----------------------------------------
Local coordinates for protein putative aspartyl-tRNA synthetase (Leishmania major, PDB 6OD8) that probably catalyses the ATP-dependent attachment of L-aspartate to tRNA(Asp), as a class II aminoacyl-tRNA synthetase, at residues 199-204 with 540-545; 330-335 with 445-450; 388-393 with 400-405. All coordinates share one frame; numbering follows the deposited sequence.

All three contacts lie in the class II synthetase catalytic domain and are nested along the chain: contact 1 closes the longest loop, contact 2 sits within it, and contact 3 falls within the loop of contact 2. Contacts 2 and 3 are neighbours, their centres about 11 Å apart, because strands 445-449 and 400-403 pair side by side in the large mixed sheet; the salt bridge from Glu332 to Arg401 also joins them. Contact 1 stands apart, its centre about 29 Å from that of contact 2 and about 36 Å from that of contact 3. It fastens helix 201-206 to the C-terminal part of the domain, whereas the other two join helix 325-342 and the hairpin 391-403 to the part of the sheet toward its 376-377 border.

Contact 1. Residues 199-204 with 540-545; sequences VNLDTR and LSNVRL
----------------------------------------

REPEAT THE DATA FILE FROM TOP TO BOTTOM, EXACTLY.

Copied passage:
Local coordinates for protein putative aspartyl-tRNA synthetase (Leishmania major, PDB 6OD8) that probably catalyses the ATP-dependent attachment of L-aspartate to tRNA(Asp), as a class II aminoacyl-tRNA synthetase, at residues 199-204 with 540-545; 330-335 with 445-450; 388-393 with 400-405. All coordinates share one frame; numbering follows the deposited sequence.

All three contacts lie in the class II synthetase catalytic domain and are nested along the chain: contact 1 closes the longest loop, contact 2 sits within it, and contact 3 falls within the loop of contact 2. Contacts 2 and 3 are neighbours, their centres about 11 Å apart, because strands 445-449 and 400-403 pair side by side in the large mixed sheet; the salt bridge from Glu332 to Arg401 also joins them. Contact 1 stands apart, its centre about 29 Å from that of contact 2 and about 36 Å from that of contact 3. It fastens helix 201-206 to the C-terminal part of the domain, whereas the other two join helix 325-342 and the hairpin 391-403 to the part of the sheet toward its 376-377 border.

Contact 1. Residues 199-204 with 540-545; sequences VNLDTR and LSNVRL